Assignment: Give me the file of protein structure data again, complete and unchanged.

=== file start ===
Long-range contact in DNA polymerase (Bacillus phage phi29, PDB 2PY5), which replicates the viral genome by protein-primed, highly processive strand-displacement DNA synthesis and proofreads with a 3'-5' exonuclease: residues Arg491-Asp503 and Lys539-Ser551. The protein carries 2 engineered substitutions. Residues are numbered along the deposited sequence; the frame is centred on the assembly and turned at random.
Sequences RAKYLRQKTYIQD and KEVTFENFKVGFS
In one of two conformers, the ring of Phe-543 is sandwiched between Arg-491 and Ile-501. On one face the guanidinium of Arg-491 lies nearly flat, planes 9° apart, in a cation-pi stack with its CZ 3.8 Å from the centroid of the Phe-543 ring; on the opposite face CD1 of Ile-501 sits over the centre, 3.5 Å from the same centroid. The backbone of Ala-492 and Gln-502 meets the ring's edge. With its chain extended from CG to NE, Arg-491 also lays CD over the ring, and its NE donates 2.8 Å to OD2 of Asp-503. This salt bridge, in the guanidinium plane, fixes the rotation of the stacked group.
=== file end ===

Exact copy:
Long-range contact in DNA polymerase (Bacillus phage phi29, PDB 2PY5), which replicates the viral genome by protein-primed, highly processive strand-displacement DNA synthesis and proofreads with a 3'-5' exonuclease: residues Arg491-Asp503 and Lys539-Ser551. The protein carries 2 engineered substitutions. Residues are numbered along the deposited sequence; the frame is centred on the assembly and turned at random.
Sequences RAKYLRQKTYIQD and KEVTFENFKVGFS
In one of two conformers, the ring of Phe-543 is sandwiched between Arg-491 and Ile-501. On one face the guanidinium of Arg-491 lies nearly flat, planes 9° apart, in a cation-pi stack with its CZ 3.8 Å from the centroid of the Phe-543 ring; on the opposite face CD1 of Ile-501 sits over the centre, 3.5 Å from the same centroid. The backbone of Ala-492 and Gln-502 meets the ring's edge. With its chain extended from CG to NE, Arg-491 also lays CD over the ring, and its NE donates 2.8 Å to OD2 of Asp-503. This salt bridge, in the guanidinium plane, fixes the rotation of the stacked group.